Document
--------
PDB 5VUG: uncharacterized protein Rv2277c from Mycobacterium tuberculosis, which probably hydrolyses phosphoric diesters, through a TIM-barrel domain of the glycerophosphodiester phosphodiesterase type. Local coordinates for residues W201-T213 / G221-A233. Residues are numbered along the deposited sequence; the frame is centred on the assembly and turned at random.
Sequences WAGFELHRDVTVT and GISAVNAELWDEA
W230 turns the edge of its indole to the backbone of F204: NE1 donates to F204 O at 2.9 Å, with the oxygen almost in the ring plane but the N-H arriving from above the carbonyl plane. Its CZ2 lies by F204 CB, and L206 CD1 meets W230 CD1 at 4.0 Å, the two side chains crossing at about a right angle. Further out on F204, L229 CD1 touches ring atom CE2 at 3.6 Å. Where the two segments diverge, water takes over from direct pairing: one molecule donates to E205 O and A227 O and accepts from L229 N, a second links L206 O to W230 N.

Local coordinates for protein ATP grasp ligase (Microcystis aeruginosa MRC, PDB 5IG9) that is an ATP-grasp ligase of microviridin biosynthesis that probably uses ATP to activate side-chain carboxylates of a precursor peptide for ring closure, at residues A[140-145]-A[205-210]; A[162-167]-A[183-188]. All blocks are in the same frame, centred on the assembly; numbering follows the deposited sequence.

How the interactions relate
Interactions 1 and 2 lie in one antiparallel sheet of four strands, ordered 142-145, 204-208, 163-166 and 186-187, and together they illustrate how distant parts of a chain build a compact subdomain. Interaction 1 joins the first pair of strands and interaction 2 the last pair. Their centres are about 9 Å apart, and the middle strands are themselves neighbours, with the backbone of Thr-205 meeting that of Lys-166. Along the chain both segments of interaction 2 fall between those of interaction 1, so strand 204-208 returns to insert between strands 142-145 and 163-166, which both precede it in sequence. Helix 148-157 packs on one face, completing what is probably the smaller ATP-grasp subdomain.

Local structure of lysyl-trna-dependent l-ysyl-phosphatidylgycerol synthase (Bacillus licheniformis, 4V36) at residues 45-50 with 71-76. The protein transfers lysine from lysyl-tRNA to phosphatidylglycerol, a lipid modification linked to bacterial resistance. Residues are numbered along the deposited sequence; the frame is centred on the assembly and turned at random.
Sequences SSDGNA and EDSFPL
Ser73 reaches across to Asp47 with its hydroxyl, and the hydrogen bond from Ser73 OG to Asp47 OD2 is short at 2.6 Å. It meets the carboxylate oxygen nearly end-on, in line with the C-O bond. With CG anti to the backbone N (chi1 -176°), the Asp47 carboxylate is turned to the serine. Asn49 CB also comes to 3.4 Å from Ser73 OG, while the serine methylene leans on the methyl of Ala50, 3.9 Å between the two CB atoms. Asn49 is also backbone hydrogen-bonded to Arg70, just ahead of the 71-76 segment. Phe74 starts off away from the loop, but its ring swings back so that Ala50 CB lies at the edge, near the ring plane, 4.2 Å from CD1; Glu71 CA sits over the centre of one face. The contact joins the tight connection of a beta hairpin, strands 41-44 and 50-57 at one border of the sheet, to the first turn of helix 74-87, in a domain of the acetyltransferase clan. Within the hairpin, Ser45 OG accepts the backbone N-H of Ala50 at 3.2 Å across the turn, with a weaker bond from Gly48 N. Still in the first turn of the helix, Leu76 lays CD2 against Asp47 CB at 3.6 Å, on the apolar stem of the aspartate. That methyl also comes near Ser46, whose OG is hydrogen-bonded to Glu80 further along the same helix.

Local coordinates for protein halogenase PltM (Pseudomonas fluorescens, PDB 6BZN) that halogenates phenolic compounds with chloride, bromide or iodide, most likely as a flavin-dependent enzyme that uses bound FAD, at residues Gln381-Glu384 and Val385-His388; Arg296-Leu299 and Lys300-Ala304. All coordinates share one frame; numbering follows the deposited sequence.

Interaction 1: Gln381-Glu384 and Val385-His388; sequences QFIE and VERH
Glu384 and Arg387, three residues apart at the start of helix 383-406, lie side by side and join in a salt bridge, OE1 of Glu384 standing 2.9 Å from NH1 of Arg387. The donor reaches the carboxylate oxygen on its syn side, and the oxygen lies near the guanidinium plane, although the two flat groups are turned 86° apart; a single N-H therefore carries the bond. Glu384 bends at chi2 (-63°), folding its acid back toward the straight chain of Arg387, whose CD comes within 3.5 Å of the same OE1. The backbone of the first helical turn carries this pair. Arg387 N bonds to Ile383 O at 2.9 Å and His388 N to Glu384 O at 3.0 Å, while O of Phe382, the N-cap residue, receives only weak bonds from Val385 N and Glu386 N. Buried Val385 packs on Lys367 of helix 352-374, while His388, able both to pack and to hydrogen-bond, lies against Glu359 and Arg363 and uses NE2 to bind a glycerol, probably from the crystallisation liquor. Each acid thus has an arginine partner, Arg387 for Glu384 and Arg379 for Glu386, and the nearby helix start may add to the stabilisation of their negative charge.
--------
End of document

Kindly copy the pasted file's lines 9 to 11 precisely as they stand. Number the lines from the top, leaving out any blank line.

Ser73 reaches across to Asp47 with its hydroxyl, and the hydrogen bond from Ser73 OG to Asp47 OD2 is short at 2.6 Å. It meets the carboxylate oxygen nearly end-on, in line with the C-O bond. With CG anti to the backbone N (chi1 -176°), the Asp47 carboxylate is turned to the serine. Asn49 CB also comes to 3.4 Å from Ser73 OG, while the serine methylene leans on the methyl of Ala50, 3.9 Å between the two CB atoms. Asn49 is also backbone hydrogen-bonded to Arg70, just ahead of the 71-76 segment. Phe74 starts off away from the loop, but its ring swings back so that Ala50 CB lies at the edge, near the ring plane, 4.2 Å from CD1; Glu71 CA sits over the centre of one face. The contact joins the tight connection of a beta hairpin, strands 41-44 and 50-57 at one border of the sheet, to the first turn of helix 74-87, in a domain of the acetyltransferase clan. Within the hairpin, Ser45 OG accepts the backbone N-H of Ala50 at 3.2 Å across the turn, with a weaker bond from Gly48 N. Still in the first turn of the helix, Leu76 lays CD2 against Asp47 CB at 3.6 Å, on the apolar stem of the aspartate. That methyl also comes near Ser46, whose OG is hydrogen-bonded to Glu80 further along the same helix.

Local coordinates for protein halogenase PltM (Pseudomonas fluorescens, PDB 6BZN) that halogenates phenolic compounds with chloride, bromide or iodide, most likely as a flavin-dependent enzyme that uses bound FAD, at residues Gln381-Glu384 and Val385-His388; Arg296-Leu299 and Lys300-Ala304. All coordinates share one frame; numbering follows the deposited sequence.

Interaction 1: Gln381-Glu384 and Val385-His388; sequences QFIE and VERH